There has been a lot of speculation about the hidden inventory of foreclosed homes coming on the market and hurting the local real estate markets. Some news stories use the term “flooding” the market.
In fall of 2010 a problem with foreclosures was found – it was called the ‘robosigning’ issue. Banks were improperly handling the paperwork for foreclosures which resulted in lawsuits and an almost immediate cessation of the foreclosure process which nearly stopped foreclosed properties coming on the market.
There has been a noticeable drop in foreclosed properties coming on the market since then and that, along with strong sales, has resulted in a continuing drop in overall inventory to a point where there is only a 4-5 month inventory of Clearwater homes and condos as well as residential property in all of Pinellas County.
A settlement between the government and some of the largest lenders recently has opened up the foreclosure process again and there will definitely be an increase in foreclosed properties coming on the market (this has already started) but will this turn into a ‘flood’ and will it slow or stop the strong recovery we’ve been seeing?
This article that appeared on the Florida Association of Realtors site discusses this specfically in relation to Florida and looks at the various factors involved.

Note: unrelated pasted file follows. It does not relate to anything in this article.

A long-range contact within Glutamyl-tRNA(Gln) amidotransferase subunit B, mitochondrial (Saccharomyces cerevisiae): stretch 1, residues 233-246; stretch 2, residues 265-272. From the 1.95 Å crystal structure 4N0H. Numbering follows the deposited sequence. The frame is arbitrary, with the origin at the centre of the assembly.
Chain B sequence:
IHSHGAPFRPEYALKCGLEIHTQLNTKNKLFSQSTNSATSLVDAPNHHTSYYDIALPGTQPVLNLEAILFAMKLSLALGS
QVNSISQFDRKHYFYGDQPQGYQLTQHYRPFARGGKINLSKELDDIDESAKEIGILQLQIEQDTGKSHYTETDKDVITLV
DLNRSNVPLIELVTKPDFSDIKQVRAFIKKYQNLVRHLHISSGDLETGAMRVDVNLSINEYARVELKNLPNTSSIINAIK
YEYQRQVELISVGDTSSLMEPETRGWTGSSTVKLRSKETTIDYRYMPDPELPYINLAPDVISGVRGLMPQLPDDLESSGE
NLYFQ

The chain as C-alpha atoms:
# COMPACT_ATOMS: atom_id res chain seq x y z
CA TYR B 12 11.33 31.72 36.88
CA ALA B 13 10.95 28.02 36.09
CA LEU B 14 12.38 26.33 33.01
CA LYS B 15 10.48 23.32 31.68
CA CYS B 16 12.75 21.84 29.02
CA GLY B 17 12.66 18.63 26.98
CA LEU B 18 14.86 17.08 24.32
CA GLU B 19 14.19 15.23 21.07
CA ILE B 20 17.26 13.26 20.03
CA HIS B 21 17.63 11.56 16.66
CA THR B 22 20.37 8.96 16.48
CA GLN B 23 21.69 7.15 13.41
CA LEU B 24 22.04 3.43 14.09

ORLANDO, Fla. – May 1, 2012 – The term “shadow inventory” hangs over the real estate market, suggesting a thinly veiled catastrophe seen through the mist, just as the passengers of the Titanic watched an iceberg draw closer. However, a white paper written by Florida Realtors Chief Economist Dr. John Tuccillo finds the fear of a shadow inventory overrated.
“The fear … is that the inventory of delinquent and foreclosed loans (will be released onto) an already weakened market,” says Tuccillo. “(But) the reality, even in Florida where distressed properties make up a significant portion of the market, appears to be different.”…More at Is Fla.’s shadow inventory a rebound threat?
I recommend reading this article because it contains some good information about the situation including an analysis of what is currently going on in Florida real estate and how that ties into this whole matter.
In our local area the sales have been very strong with April 2012 having the 2nd highest number of sales in the last 6 years (only behind March 2012) and our inventory for residential properties is so low that having more properties come on the market will be more of a good thing than a bad thing.
Also, the number of foreclosures coming on the market did start to pick up slightly at the beginning of this year but they are being sold almost as quickly as they come on the market. For example, 74% of all the foreclosures that came on the market in Pinellas County in March are already either sold or under contract and 37% of those that came on in April are already sold or under contract as of May 3rd.
All in all it doesn’t seem that an increase in foreclosed properties coming on the market will be a bad thing at all.